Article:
The yeti or abominable snowman is a shy, apelike creature that supposedly lives in the mountains. Yeti sightings are most often reported in the Himalayans near Nepal, but twenty-three countries have their own version of this gentle giant.
Unlike other “monsters” of its type, scientists and even well-known explorers, such as Sir Edmund Hillary, have taken the yeti reports seriously enough to conduct their own research.
Hillary and Tenzing Norgay, a Nepalese Sherpa, saw large footprints while climbing Mount Everest. Norgay’s father had reportedly seen the yeti twice, and Norgay himself believed the creature was a large ape, although later in life he became much more skeptical.
Yeti feces were apparently discovered in 1959. When analyzed, the coveted snowman poop contained an unknown parasite. Since each animal has its own parasites, this indicated that the feces came from an as-yet-unknown creature. (Or at least that’s what Bernard Heuvelmans said, but he was a cryptozoologist, so he might have been a tad biased.)
The U.S. government was convinced of the yeti’s existence, to the point that they came up with a list of rules to follow when the creature was discovered. Yeti hunters had to have a Nepalese permit, not harm the yeti (unless it was necessary to save their own lives), and let the Nepalese government decide how the news of a yeti discovery should be reported.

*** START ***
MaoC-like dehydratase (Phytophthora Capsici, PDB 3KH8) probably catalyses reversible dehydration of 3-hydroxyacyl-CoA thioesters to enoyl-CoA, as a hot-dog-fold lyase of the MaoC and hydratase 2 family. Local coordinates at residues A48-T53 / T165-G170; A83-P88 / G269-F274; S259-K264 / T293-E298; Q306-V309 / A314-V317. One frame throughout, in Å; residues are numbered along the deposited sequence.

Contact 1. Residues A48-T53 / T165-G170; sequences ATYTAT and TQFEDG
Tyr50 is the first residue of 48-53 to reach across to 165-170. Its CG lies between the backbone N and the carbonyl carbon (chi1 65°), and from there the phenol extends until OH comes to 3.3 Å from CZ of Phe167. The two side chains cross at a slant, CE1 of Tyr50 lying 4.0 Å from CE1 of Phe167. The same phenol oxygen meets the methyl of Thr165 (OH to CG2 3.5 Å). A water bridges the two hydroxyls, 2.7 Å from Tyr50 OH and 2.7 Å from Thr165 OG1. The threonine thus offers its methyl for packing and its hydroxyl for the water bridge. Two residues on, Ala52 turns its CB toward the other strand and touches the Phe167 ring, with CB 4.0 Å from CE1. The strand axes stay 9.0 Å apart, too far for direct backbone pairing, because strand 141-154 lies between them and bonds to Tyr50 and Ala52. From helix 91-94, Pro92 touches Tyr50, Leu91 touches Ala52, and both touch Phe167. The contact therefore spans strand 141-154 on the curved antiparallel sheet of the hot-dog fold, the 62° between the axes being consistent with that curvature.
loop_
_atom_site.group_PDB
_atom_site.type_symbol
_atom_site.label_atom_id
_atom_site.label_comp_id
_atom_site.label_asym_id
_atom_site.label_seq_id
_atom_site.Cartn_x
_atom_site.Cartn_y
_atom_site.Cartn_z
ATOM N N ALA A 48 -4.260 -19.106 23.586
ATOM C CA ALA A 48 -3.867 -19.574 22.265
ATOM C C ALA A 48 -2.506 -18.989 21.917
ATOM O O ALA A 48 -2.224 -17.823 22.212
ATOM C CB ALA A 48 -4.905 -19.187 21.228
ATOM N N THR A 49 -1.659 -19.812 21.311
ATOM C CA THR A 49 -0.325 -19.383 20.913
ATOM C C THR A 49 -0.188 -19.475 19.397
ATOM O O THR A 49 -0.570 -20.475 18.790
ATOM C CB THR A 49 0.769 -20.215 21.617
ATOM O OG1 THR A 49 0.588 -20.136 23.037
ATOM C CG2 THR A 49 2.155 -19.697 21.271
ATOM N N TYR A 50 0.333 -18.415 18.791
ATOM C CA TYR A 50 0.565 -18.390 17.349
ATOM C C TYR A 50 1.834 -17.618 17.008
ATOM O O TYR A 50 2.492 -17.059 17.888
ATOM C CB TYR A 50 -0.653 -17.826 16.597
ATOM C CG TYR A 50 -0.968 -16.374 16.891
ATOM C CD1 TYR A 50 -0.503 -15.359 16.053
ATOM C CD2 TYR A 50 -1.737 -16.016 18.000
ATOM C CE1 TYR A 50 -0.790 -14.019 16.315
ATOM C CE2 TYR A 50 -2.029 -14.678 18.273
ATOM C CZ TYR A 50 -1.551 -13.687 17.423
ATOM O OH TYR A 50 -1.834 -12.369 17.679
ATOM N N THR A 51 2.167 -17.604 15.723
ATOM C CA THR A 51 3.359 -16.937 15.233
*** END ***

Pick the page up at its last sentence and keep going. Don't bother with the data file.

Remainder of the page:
Soon even Hollywood was getting into the act. Actor James Stewart smuggled yeti remains from India back to London in his luggage. This Pangboche Hand was one of the most intriguing objects in the ongoing quest for the yeti, and many years later, NBC’s Unsolved Mysteries was able to have tissue samples from the hand analyzed. The results showed that the Pangboche hand was very close to human tissue, but was not actually human. Unfortunately, the hand has since been stolen.
A DNA analysis was performed on samples of hair from an unidentified animal in northern India on the west of the Himalayas, and one from Bhutan. They matched a sample from an ancient polar bear jawbone found in Norway that dates back to between 40,000 and 120,000 years ago.
Some people are convinced that the yeti is actually a rare species of bear that spends much of its time in trees and can walk upright. The Asiatic Black Bear leaves a hominoid-appearing track, both in that it is elongated like a human foot but with a “thumb” and in that the four-footed animal’s gait can appear bipedal.
Whether a mystical creature or some weird real-life version of Yogi Bear, the yeti continues to capture our hearts and our imaginations. In fiction, he (or she) is usually portrayed as happy-go-lucky, if slightly dimwitted. Our assumptions about the creature’s good nature could be true–I couldn’t find a single report of a yeti attack. (Unless you believe the rumours about Dyatlov Pass.)
What do you think? Do yetis exist, and if so, are they an animal we haven’t discovered yet, or just a really strange bear?
Would you want to see a yeti?